The weekend brunch menu covers everything from scallop ceviche with almond, yuzu and jalapeño to caviar with bonito cream and griddled potato muffins and chia seed pudding with coconut and market fruits. As well as a ‘bacon danish’ (more a quiche), there’s lemon poppy pancakes griddled with blueberries and whipped ricotta, and a prawn BLT. No wonder it’s packed – 200 covers for brunch here is the norm.
Of course, things aren’t all rosy: the hotel is having staffing problems like everybody else. Executive chef Ashley Abodeely has had to reduce the menu to maintain consistency – though the offering is still generous. “In fact, this has worked so well that we feel there is no need to bring those dishes back,” she says.
There is an impressive procession of cocktails being delivered to tables throughout brunch. “We’re so blessed with having such an amazing programme and beverage team. Our director has worked hard to create a streamlined system that allows high quality in an organised, fast-paced way. It’s just about working smarter,” says Perone.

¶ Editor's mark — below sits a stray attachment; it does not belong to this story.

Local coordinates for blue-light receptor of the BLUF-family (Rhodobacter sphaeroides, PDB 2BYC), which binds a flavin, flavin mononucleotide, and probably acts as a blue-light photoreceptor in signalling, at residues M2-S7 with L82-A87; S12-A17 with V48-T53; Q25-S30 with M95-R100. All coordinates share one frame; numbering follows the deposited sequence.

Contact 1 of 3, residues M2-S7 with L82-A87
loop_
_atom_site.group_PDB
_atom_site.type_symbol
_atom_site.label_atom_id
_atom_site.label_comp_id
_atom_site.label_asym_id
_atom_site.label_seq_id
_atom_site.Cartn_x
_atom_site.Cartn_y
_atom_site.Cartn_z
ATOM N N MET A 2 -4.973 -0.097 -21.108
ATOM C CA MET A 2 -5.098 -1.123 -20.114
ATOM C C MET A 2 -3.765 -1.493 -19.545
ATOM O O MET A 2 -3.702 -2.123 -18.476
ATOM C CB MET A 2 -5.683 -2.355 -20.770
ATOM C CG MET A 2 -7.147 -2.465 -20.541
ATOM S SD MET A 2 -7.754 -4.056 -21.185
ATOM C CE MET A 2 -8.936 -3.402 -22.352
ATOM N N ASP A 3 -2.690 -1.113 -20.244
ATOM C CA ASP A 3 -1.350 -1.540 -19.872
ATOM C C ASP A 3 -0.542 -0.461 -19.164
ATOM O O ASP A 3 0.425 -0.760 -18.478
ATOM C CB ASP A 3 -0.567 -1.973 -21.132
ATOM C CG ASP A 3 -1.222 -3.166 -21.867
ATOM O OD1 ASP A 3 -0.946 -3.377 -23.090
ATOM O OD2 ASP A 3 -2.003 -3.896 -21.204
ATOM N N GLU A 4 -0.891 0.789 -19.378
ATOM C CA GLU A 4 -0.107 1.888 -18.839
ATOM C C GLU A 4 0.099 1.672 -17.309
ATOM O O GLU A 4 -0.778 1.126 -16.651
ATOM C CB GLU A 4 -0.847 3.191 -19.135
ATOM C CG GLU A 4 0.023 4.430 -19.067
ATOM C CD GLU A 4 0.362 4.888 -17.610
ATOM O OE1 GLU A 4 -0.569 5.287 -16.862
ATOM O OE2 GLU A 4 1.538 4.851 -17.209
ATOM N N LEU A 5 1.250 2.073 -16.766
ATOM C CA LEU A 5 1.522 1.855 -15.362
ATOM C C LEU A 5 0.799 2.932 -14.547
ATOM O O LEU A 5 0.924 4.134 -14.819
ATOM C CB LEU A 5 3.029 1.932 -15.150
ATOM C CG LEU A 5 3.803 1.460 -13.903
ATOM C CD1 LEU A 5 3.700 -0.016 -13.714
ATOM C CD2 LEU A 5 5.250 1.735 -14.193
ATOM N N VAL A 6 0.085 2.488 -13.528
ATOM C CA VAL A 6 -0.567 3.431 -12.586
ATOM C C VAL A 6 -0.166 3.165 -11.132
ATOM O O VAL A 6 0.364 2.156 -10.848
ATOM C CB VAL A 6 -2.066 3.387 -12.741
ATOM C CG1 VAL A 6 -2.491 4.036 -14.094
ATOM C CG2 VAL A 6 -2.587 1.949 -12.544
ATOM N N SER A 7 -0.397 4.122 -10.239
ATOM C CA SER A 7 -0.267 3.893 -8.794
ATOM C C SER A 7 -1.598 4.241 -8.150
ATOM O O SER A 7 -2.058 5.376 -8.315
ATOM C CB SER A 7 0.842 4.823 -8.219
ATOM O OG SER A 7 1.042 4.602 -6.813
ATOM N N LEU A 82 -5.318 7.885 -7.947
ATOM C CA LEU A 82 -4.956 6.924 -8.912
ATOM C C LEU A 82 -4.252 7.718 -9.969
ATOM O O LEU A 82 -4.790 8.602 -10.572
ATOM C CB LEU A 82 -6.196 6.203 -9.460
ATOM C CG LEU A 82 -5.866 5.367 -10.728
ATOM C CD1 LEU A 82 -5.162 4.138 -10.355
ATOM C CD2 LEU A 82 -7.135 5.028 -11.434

Liveliest midweek hotel breakfast
The 250-bedroom Ned hotel opened five years ago in the former Midlands Bank headquarters, designed by Sir Edwin ‘Ned’ Lutyens. The hotel is a partnership between two hospitality heavyweights: Soho House group and the Sydell Group (which also owns NoMad Hotels).
The jaw-dropping lobby, with its soaring deep green verdite columns and bank vault-turned cocktail bar is excitement enough, but the F&B offering is something else, with its nine restaurants and 19 bars. For breakfast, there are now four restaurants to choose from (five, if you include the private members’ club on the rooftop), with Cecconi’s adding breakfast to its offering because of the sharp increase in footfall, reports general manager Gareth Banner.